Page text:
Top Reasons You Might Be Getting Sleep Headaches
More than 25 million Americans report that they wake up frequently with a headache. The National Library of Medicine says 1 in 13 people suffer from “morning headaches,” also called “sleep headaches.”
What causes this irritating but sometimes debilitating condition, and what can be done about it?
There is no single cause of sleep headaches. It can be one thing or a number of factors. Sleep headaches may be the result of internal biochemical or physiological disorders in some people – while in many others, the headaches are caused by habits and poor lifestyle choices.
This is also called obstructive sleep apnea because it denotes processes that block sleepers from breathing properly at night. Sometimes people literally stop breathing for short periods. This means less oxygen to the brain, and that causes headaches.
Experts say that from 2% to 9% of the population experience sleep apnea routinely. Thus, it does not account for all sleep headaches but explains a good portion of them.
Insomnia affects 70 million Americans per year, according to sleep specialists at the Cleveland Clinic. That’s 33% up to 50% of the population. Insomnia is a problem with multiple causes, but for our purposes here, it can be said to contribute to morning headaches. If you can successfully treat insomnia, sleep headaches may be eliminated as well.
Lack of Delta Sleep
Sleep researchers have long known that the brain transitions through four distinct phases of sleep. While that is happening, EEG measures show that the brain also displays different wave amplitudes.
The five brain wave amplitudes are alpha, beta, delta, gamma and theta waves. Alpha is basically when you are still awake but are feeling very relaxed. As you pass into sleep, alpha waves give way to beta waves, and so on.
Slow wave delta sleep is the “deep bottom” of sleep brain wave activity. Studies with subjects in sleep labs have shown that some people experience disruptions in achieving delta sleep –- the deepest sleep.
Thus, even though some people may “feel” like they slept because they went through beta, gamma and theta wave sleep, if they were disrupted during the delta phases, the result could be an array of symptoms, from daily fatigue to morning headaches.
Circadian Rhythm Disorder
When a person’s body gets out of sync with regular sleep-to-wake rhythms, it may be Circadian Rhythm Sleep Disorder. Briefly, all human bodies have a natural “internal clock” that has a 24-hour cycle. This clock tells you when it is time to be awake and when it’s time to be asleep. The amount of sunlight and darkness a person receives helps regulate the Circadian rhythm.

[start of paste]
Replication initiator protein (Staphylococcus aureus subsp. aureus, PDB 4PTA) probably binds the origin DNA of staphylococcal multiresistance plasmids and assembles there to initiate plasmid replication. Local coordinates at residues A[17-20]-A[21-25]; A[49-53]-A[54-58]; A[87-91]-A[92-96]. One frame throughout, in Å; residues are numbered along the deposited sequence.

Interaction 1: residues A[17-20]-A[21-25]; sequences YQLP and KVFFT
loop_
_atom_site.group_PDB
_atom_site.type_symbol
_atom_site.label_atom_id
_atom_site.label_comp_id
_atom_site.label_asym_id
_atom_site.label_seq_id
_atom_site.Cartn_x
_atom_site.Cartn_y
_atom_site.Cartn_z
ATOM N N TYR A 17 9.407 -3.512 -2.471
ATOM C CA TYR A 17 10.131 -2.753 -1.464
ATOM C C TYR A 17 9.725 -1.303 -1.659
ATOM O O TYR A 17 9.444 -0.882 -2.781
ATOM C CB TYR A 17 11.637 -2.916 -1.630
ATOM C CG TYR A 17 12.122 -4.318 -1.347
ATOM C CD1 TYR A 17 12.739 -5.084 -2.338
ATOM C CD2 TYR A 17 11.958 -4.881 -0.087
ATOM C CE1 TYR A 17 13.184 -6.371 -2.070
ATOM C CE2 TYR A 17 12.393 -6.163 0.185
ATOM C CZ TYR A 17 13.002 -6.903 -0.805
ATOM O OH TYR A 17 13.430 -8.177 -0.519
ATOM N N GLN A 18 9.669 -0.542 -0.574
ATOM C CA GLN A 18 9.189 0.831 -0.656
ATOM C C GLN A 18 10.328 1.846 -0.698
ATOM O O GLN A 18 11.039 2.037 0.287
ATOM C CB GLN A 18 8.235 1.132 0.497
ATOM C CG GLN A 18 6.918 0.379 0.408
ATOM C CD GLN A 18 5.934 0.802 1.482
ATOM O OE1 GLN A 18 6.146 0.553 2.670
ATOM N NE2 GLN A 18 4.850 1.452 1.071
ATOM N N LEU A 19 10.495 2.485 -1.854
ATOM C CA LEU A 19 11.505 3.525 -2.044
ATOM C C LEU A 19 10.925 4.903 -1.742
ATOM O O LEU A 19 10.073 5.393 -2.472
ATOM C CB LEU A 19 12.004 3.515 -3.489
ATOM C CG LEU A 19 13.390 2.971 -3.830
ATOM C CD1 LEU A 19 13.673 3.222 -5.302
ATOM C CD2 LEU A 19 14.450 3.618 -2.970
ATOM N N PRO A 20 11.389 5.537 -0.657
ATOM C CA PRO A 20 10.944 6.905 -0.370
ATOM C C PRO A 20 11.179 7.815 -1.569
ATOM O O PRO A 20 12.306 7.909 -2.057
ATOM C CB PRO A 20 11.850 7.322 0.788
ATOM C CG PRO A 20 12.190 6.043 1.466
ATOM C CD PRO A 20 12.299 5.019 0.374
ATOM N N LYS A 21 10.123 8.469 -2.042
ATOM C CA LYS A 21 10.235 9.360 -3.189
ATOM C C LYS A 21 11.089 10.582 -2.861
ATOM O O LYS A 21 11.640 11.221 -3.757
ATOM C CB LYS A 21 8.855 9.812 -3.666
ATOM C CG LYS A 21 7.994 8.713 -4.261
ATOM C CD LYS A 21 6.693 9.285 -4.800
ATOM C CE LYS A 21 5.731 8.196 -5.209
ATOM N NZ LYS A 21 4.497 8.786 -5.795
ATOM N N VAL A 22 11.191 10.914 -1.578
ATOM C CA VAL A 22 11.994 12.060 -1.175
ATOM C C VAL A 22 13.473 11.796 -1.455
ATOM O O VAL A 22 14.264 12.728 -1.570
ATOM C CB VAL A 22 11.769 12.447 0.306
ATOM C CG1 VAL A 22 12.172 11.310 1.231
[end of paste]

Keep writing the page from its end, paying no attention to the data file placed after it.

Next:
When this gets out of balance, normal sleep patterns are disrupted, and one outcome may be sleep headaches. Sleep specialists can help people “reset” their internal sleep-to-wake clock.
Sleeping Too Much
If you get too little sleep, the result can be headaches. If you sleep too much, that also can cause headaches. Experts with the Midwest Pain Clinic say that oversleeping can lead to dehydration and the depletion of essential nutrients that feed the brain and body. At the same time, sleep experts admit that oversleeping headaches are not well understood. The key is to get enough sleep – 7 to 9 hours – but not more.
Also called “bruxism,” some people grind their teeth while they sleep. This is well-connected with headaches upon awakening. A common solution is to wear a mouth guard at night, but doctors may also treat bruxism with medications. Bruxism is associated with psychological components, such as daily anxiety and stress. Cognitive behavior therapy is among the most common psychological treatments for teeth grinding.
Medications and Other Substances
It’s common knowledge that drinking alcohol, especially in excess, can cause a hangover. But a small amount of alcohol, such as one beer or glass of wine, may easily contribute to a morning or sleep headache.
That said, there are numerous prescription drugs that have been associated with sleep headaches. Opioids, for example, are powerful pain killers, but they can severely disrupt sleep. However, even aspirin and Tylenol (or any NSAID) can cause a “bounce-back” headache upon awakening, even if these drugs relieve a headache before bedtime.
We’ve touched upon some of the most common sleep headache culprits, but there are many more. Sleep headaches are a complex problem that can have multiple causes. If this is a persistent problem for you, seeking professional help may be the best way to seek relief.